Chinese super-fast fashion website Shein has been accused of copying rival Zara’s designs after dozens of images were shared on social media showing virtually identical clothes from the two outlets.
On the TikTok video platform, the hashtags #zaravsshein and #zaradupe – where users share the very similar articles of Zara and Shein, wearing them often – had 38.3 million and 39.8 million views respectively.
Shein has previously faced lawsuits alleging copyright infringement, including from global companies such as Levi Strauss, Dr. Martens producer AirWair International and Ralph Lauren. The hashtag #sheinstolemydesign has had 6.4 million views on TikTok.
On Instagram, some of the most striking examples have been collected by @dupesnation. However, some fashion influencers seem to be celebrating Shein’s ability to replicate Zara’s designs at a fraction of the cost. A post, captioned “Dupe AllyLikes”, shows a pastel pink and orange Zara shirt priced at €29.95 alongside a seemingly identical shirt from Shein priced €4.49, with the product codes needed to buy it.
Instagram account profile @zaravssheinsays in Spanish: “Find Zara clothes at Shein for half the price!!!! Every day a new garment!! References of all clothes. Start saving!”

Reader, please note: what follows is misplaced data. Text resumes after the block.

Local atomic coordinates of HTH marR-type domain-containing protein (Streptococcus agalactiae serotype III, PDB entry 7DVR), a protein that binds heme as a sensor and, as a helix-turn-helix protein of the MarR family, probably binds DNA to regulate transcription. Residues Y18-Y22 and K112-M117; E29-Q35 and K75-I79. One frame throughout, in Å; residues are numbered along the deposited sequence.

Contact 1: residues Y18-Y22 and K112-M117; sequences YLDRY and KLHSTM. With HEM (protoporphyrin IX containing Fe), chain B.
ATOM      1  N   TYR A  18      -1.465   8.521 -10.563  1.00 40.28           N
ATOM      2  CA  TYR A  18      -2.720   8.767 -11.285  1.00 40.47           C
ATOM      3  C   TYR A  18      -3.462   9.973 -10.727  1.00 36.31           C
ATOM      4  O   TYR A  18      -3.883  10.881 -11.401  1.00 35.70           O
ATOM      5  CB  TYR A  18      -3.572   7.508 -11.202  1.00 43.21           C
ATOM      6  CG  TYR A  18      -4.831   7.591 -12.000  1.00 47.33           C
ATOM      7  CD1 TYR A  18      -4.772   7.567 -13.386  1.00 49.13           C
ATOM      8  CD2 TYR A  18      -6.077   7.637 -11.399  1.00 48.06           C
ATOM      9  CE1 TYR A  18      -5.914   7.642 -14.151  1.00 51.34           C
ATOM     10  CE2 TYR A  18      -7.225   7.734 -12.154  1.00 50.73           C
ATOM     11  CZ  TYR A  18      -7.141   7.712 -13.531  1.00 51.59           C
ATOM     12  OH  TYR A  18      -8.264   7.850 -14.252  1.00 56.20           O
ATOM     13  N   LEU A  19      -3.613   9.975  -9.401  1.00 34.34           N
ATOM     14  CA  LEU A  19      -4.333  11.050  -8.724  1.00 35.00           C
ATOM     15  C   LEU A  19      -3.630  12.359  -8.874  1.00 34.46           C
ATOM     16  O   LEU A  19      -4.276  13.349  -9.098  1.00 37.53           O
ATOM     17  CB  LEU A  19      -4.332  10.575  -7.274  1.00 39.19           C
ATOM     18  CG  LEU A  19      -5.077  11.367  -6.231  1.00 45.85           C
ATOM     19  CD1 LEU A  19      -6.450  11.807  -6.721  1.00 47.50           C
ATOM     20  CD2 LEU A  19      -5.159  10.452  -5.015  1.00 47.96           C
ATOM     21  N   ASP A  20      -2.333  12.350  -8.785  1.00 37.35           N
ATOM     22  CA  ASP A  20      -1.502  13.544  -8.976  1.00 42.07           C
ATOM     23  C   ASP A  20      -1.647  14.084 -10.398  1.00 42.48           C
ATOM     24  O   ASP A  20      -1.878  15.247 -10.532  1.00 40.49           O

Shein has more than quadrupled its revenue since 2019, according to the Business of Fashion website, reaching $15.7 billion (€14.4 billion) in sales. It is now reportedly seeking $1 billion in funding and a $100 billion valuation.
Alex Crumbie of campaign group Ethical Consumer said imitation “seems to be the lifeblood of super-fast fashion”, adding: “These brands usually replicate fashion seen elsewhere and turn it into a week. Copying designs reduces execution time.
It is unclear how they do it so quickly and cheaply. “There’s not a huge amount of information out there on Shein,” Crumbie said. “They’ll have supply chains all over the world where they can keep costs down, but where, we don’t know.”
If it is indeed plagiarism, could Shein get away with it? Very probably. “Let’s say Shein stole an idea from Zara,” said Mike Flanagan, chief executive of consultancy firm Clothessource. “By the time Zara spots it and files a lawsuit, you’re looking at two years. But that design may have only sold five and then disappeared within weeks. Proving something two years later is impossible .
Zara owner Inditex declined to comment. A Shein spokesperson said, “Shein’s suppliers are required to comply with the company’s code of conduct and certify that their products do not infringe the intellectual property of third parties.” – Guardian